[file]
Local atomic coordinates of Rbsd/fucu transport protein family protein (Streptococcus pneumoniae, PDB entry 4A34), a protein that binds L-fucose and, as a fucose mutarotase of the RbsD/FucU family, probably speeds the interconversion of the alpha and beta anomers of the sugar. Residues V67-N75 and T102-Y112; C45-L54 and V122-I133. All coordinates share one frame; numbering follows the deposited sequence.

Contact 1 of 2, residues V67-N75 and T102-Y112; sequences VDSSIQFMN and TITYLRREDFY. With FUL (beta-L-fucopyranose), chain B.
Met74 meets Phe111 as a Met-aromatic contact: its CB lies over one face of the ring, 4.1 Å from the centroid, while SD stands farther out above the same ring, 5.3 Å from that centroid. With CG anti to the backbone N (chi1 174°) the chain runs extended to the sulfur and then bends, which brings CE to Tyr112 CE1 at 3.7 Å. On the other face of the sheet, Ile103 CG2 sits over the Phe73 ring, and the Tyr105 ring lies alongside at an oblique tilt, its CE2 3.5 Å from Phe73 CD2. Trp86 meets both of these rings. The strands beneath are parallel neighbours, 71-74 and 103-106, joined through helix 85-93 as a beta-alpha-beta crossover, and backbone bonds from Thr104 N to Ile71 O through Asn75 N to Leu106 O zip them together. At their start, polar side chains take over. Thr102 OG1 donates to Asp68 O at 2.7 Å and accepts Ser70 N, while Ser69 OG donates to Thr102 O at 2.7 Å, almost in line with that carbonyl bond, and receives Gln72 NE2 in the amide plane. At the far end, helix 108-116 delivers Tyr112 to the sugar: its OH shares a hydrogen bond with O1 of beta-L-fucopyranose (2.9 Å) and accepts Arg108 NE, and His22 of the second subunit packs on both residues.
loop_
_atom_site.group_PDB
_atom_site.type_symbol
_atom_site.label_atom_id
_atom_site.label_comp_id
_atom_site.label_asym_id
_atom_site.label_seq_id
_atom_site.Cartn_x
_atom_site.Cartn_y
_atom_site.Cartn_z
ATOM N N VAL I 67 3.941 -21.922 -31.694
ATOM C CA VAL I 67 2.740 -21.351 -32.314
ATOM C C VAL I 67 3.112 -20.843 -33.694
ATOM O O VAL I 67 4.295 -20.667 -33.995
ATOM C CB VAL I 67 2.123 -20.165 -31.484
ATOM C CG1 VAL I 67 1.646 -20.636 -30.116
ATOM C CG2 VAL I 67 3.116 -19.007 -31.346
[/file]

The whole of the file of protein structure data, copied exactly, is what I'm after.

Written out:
Local atomic coordinates of Rbsd/fucu transport protein family protein (Streptococcus pneumoniae, PDB entry 4A34), a protein that binds L-fucose and, as a fucose mutarotase of the RbsD/FucU family, probably speeds the interconversion of the alpha and beta anomers of the sugar. Residues V67-N75 and T102-Y112; C45-L54 and V122-I133. All coordinates share one frame; numbering follows the deposited sequence.

Contact 1 of 2, residues V67-N75 and T102-Y112; sequences VDSSIQFMN and TITYLRREDFY. With FUL (beta-L-fucopyranose), chain B.
Met74 meets Phe111 as a Met-aromatic contact: its CB lies over one face of the ring, 4.1 Å from the centroid, while SD stands farther out above the same ring, 5.3 Å from that centroid. With CG anti to the backbone N (chi1 174°) the chain runs extended to the sulfur and then bends, which brings CE to Tyr112 CE1 at 3.7 Å. On the other face of the sheet, Ile103 CG2 sits over the Phe73 ring, and the Tyr105 ring lies alongside at an oblique tilt, its CE2 3.5 Å from Phe73 CD2. Trp86 meets both of these rings. The strands beneath are parallel neighbours, 71-74 and 103-106, joined through helix 85-93 as a beta-alpha-beta crossover, and backbone bonds from Thr104 N to Ile71 O through Asn75 N to Leu106 O zip them together. At their start, polar side chains take over. Thr102 OG1 donates to Asp68 O at 2.7 Å and accepts Ser70 N, while Ser69 OG donates to Thr102 O at 2.7 Å, almost in line with that carbonyl bond, and receives Gln72 NE2 in the amide plane. At the far end, helix 108-116 delivers Tyr112 to the sugar: its OH shares a hydrogen bond with O1 of beta-L-fucopyranose (2.9 Å) and accepts Arg108 NE, and His22 of the second subunit packs on both residues.
loop_
_atom_site.group_PDB
_atom_site.type_symbol
_atom_site.label_atom_id
_atom_site.label_comp_id
_atom_site.label_asym_id
_atom_site.label_seq_id
_atom_site.Cartn_x
_atom_site.Cartn_y
_atom_site.Cartn_z
ATOM N N VAL I 67 3.941 -21.922 -31.694
ATOM C CA VAL I 67 2.740 -21.351 -32.314
ATOM C C VAL I 67 3.112 -20.843 -33.694
ATOM O O VAL I 67 4.295 -20.667 -33.995
ATOM C CB VAL I 67 2.123 -20.165 -31.484
ATOM C CG1 VAL I 67 1.646 -20.636 -30.116
ATOM C CG2 VAL I 67 3.116 -19.007 -31.346